Do you ever get periods when you are obsessed with some ingredient or flavour? Whenever I imagine to cook something right now, I think it would taste better if it contained some buckwheat. I am not sure what triggered it. It is a grain I’ve always found rich and complex and I’ve always been fond of. In the mountains around Milan, where I grew up, it is a common fare. It is a hardy, resistant crop able to grow in poor soils, and it actually likes the cool and rainy summers in the mountains. It does not need as much sun as ordinary wheat, a grain with which buckwheat bears no connection whatsoever, other than the name.
A while ago, Sigrid asked her readers to share a grandmother’s recipe for an apple cake or pie. Adding the link, I realized it was quite a while ago, much longer than what I intended; on the other hand, this is just the best period ever for making apple cakes. I actually have two of those recipes that are part of my tradition; they both are recipes my mother regularly made for me. One of them is a simple, moist apple cake, perfect for dunking in milk. I think the recipe comes from my grandmother, but who knows where she took it.
The other recipe is a more challenging and ‘grown up’ dessert: strudel di mele. Strudel is a thin layer of dough rolled with something in it; it can be savoury, or more often sweet. Most people are accustomed to the variety made with puff pastry, quite greasy and sugary, which I don’t particularly like. The original has a thinner, less fat dough, quite common in the (also) German-speaking part of Italy and in Austria. In the regions where Austria met the Balkans, like Slovenia, an even thinner version is wide-spread, with almost no fat in it: actually, given that Wikipedia traces the origin of strudel to Levantine pastries like baklava, this is probably the most faithful version. The recipe we use in my family definitely belongs to the latter group; it comes straight from a lady who ran from the occupied Istria to Italy at some point. She was Italian – or rather, she spoke Italian as a first language, but her hair was blonde, almost white, and her eyes were blue; I’m not sure whether she would have considered herself being Italian, since these otherwise straightforward adjectives can be quite unaccurate and very dangerous when applied to some sensitive parts of the world. Her granddaughter is my mom’s best friend. She too is blond, in a way very few Italians are.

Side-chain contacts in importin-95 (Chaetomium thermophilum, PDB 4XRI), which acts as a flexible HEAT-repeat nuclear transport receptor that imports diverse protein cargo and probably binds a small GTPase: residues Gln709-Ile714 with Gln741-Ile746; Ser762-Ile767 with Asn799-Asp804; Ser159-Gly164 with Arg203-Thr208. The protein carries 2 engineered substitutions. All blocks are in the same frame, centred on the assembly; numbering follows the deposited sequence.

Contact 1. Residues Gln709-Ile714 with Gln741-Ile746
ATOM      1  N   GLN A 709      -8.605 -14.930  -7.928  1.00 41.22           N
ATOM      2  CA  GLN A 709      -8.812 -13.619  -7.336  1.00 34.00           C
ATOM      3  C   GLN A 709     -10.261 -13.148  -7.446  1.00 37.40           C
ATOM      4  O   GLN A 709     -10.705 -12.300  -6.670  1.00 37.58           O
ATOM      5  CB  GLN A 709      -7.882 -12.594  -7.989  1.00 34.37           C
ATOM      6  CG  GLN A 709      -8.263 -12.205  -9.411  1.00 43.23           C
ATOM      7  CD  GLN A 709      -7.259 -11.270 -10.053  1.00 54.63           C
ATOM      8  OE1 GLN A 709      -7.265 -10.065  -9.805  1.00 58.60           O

It is easy to overlook things I am used to. I don’t think much of them, I have always done them in this way, and I take them for granted. A wrong attitude surely, and particularly undeserved when it is directed to Italian classics. I always have some ace up my sleeve, that makes it easier to smile and invite someone over for dinner, even if it is late in the evening and I have prepared nothing, or to resist to another greasy takeaway, considering that more or less with the same time and effort I can have a plate of home cooked food ready at the table.
The secret to all of this is pasta. You probably already know that, given the popularity of events such as Presto Pasta Nights. It is all too easy to turn pasta into one ‘piatto unico’, a little feast that will leave everyone with a happy belly and a smile on their face. I have a few recipes I always resort to, and this is one of my favourites. It is easy to tweak and twist, but complication is not really required, and actually, it should probably be discouraged here.